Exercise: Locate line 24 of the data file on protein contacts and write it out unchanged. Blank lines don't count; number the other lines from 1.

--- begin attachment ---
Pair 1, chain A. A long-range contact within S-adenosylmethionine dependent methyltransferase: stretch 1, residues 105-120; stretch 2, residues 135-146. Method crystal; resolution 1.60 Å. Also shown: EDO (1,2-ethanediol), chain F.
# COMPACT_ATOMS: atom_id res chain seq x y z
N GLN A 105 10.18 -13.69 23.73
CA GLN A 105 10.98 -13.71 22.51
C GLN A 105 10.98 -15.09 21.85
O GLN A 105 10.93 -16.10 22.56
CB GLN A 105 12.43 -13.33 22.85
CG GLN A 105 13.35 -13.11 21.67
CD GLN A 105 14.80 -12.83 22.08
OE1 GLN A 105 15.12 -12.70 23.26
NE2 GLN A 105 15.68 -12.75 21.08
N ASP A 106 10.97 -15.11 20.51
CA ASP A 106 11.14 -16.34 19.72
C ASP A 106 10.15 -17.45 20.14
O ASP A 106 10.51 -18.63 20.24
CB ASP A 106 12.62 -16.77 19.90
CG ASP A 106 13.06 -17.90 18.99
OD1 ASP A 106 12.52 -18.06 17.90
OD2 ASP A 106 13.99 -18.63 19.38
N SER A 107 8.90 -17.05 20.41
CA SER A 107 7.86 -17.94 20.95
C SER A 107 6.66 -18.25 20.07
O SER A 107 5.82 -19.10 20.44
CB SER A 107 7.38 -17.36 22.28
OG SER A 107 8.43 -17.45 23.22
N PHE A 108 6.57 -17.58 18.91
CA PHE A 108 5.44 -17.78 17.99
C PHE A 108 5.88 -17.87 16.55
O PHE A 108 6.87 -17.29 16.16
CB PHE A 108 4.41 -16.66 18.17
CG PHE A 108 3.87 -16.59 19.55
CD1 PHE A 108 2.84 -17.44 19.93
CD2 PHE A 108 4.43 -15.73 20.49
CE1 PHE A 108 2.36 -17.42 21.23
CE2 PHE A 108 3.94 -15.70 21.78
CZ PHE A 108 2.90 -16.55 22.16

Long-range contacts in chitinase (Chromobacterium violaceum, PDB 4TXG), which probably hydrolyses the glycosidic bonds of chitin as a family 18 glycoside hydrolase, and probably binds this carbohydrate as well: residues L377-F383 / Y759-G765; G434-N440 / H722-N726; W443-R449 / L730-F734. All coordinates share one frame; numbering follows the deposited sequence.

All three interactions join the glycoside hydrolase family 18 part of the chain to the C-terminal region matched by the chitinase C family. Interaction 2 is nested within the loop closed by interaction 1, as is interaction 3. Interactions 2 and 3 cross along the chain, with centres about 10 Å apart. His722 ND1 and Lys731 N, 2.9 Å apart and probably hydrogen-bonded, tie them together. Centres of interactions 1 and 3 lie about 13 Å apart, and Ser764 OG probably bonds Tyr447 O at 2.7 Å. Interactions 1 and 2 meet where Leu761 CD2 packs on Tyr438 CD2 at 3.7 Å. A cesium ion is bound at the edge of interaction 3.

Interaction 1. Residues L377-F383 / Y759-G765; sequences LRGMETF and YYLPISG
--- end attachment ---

CB SER A 107 7.38 -17.36 22.28